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O’Sullivan is going extra mile to shape up for glory


Resilience: Ronnie O’Sullivan showed his grit to progress at The Masters

Resilience: Ronnie O’Sullivan showed his grit to progress at The Masters

Resilience: Ronnie O’Sullivan showed his grit to progress at The Masters

Reigning world champion Ronnie O’Sullivan attributed a stunning first-round comeback win over Ding Junhui at The Masters in Milton Keynes to his physical and mental health.

Having trailed 3-1 at the mid-session interval, the 45-year-old looked down and out at 5-3 behind in the best-of-11 encounter at the Marshall Arena.

But the Rocket — who has 37 ranking event titles to his name in addition to seven Masters wins — responded by claiming the match’s final three frames, with two half-centuries in tow, to eventually prevail 6-5.

“I’m probably the fittest I’ve been for 10 years,” said O’Sullivan, the World No.3. “I’m running 45 miles a week at the moment, and I’m more excited about that than anything else, really.

“I’m trying to get up to 60 miles a week if I can, while potting a few balls and enjoying the snooker. It was nice to pot a few balls today and get the result.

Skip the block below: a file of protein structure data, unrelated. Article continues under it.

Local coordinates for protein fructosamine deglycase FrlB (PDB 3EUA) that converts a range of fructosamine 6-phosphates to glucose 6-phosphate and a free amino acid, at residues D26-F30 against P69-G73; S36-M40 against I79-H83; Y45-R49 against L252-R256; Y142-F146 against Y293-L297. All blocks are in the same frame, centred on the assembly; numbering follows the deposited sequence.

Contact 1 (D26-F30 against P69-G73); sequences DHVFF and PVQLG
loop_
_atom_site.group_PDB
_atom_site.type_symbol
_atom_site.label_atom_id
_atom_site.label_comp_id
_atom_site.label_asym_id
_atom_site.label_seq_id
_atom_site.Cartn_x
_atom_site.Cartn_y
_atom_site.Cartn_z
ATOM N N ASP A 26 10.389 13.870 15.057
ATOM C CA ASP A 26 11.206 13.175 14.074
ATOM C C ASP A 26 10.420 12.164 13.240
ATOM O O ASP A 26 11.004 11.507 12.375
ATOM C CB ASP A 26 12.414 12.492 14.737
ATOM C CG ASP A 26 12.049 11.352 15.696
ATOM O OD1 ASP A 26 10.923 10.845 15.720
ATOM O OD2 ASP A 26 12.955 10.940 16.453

“When it’s not going your way in a big match, you’ve just got to suck it up sometimes. I never doubt my ability to stick in there — I’m Premier League in the mentality department.”

Despite Judd Trump being absent from the tournament and the fact the likes of Neil Robertson and Mark Selby have already fallen in Buckinghamshire, O’Sullivan isn’t expecting an easy ride in The Masters’ latter stages.

But having committed a considerable number of hours to the practice table amid the coronavirus pandemic, he is hopeful he will start to reap the rewards over the coming weeks and months.

O’Sullivan added: “I don’t pay a lot of attention to who goes out and when because it’s getting harder to win tournaments with a lot of players in their prime. It never works out how it’s supposed to — that’s just sport.

“There’s not been a lot else to do recently so I’ve been on the practice table for six hours a day religiously for three weeks. If it doesn’t come off at this tournament, hopefully it will at another one soon.”

World No.9 Ding added: “I had good chances to win the match but did not take them. I sometimes made it complicated to win frames, I just needed to take simple shots and take the points. I sometimes confused myself.”

Watch The Masters live on Eurosport and Eurosport app

Belfast Telegraph